Now that you’ve confirmed your basic hardware specs, you’ll need to make sure your computer has an additional security feature that’s a new requirement in Windows 11: Trusted Platform Module (TPM) support. The TPM supplies a unique code called a cryptographic key when you turn on your computer. If everything is normal, the drive encryption is unlocked and your computer starts up. If there’s a problem with the key—perhaps a hacker stole your laptop and tried to tamper with the encrypted drive inside—your PC won’t boot up.
TPMs come in two forms: a physical chip that’s separate from the main processor, or a piece of firmware that’s built into it. Finding out whether your PC uses one isn’t straightforward, but luckily, if your computer meets the hardware requirements above and is less than five years old, it probably has a TPM. (You can also check Settings > Update & Security > Windows Security, where a “Device security” module offers security processor details.)
How to Enable the TPM in Your PC’s BIOS
While most recent computers have TPMs, they might not be turned on or otherwise configured so that Windows 11 will recognize them. Adjusting TPM settings is typically done in the BIOS, which is the firmware that your PC’s motherboard uses. Every BIOS is different, even among the same manufacturer, but the general steps for checking TPM status are similar. For this example, we’ll use a desktop Asus ROG Z590 motherboard for Intel CPUs.
First, launch the BIOS immediately after starting up your PC by pressing the Delete key repeatedly as soon as you see the Asus or ROG logo on the screen. Once the BIOS is loaded, you’ll want to select the Advanced tab with your keyboard arrow keys or your mouse cursor. Next, go to the PCH-FW Configuration page, and enable PTT.
You’ll then see a dialog box explaining that PTT is Intel’s name for a hardware implementation of a TPM 2.0 module. The box also warns you that if the firmware TPM key is ever lost for any reason, your PC will no longer boot up. Click OK to continue, then exit the BIOS and restart your computer.
For more on the Windows 11 TPM requirement, check out our dedicated guide.
There are many other requirements for certain optional parts of Windows 11 to function. For example, 5G support requires a 5G-capable modem, while your screen will need to support HDR in order to use the Auto HDR feature, which expands the color space to reveal superior clarity even with non-HDR game titles. To see the full rundown of these optional features and what they need to work, check out Microsoft’s full requirements list.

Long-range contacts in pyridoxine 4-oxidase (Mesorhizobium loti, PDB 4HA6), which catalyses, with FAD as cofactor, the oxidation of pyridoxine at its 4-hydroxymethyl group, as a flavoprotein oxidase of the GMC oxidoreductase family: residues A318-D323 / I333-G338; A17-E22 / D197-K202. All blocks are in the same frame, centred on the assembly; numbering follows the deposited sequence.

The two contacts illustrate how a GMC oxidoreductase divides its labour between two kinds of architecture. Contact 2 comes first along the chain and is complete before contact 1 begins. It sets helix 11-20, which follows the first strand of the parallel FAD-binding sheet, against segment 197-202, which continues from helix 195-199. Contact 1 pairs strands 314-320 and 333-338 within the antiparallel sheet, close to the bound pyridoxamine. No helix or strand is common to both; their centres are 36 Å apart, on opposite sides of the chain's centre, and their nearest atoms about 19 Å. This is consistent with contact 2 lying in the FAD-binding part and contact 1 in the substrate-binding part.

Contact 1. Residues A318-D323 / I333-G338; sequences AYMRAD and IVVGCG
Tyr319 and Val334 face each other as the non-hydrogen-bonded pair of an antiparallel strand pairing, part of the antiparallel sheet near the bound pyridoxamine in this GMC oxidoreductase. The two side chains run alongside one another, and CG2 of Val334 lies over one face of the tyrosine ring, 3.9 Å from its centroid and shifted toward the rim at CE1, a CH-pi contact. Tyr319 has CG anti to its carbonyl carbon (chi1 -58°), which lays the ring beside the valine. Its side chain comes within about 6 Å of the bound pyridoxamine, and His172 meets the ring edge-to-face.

What If My PC Can’t Run Windows 11?
If your PC doesn’t meet one or more of the requirements above, it can’t officially run Windows 11. If that’s the case, you’ve got three main options. The easiest is to continue using Windows 10. Microsoft’s current operating system is already excellent, and the company has committed to supporting it through at least 2025, which means your Windows 10 PC will continue to get security and feature updates for years to come.
Your second option is to upgrade the component or components that Windows 11 doesn’t support. Some hardware upgrades are easy, while others are unlikely to be worth the cost and hassle required. If you need more memory or storage space and your PC or laptop has an easily accessible drive bay or memory slot, you may be able to pick up inexpensive replacements and install them yourself. Here are our guides to choosing memory and replacing your storage drive.
If all else fails, you can always buy a new PC that supports Windows 11 right out of the box. Most Windows 10 PCs on sale today will be able to upgrade to Windows 11, according to Microsoft. A “Free upgrade to Windows 11” phrase will start appearing in marketing materials for new PCs. If you’re in the market, check out our guides to the best new laptops and desktops we’ve tested.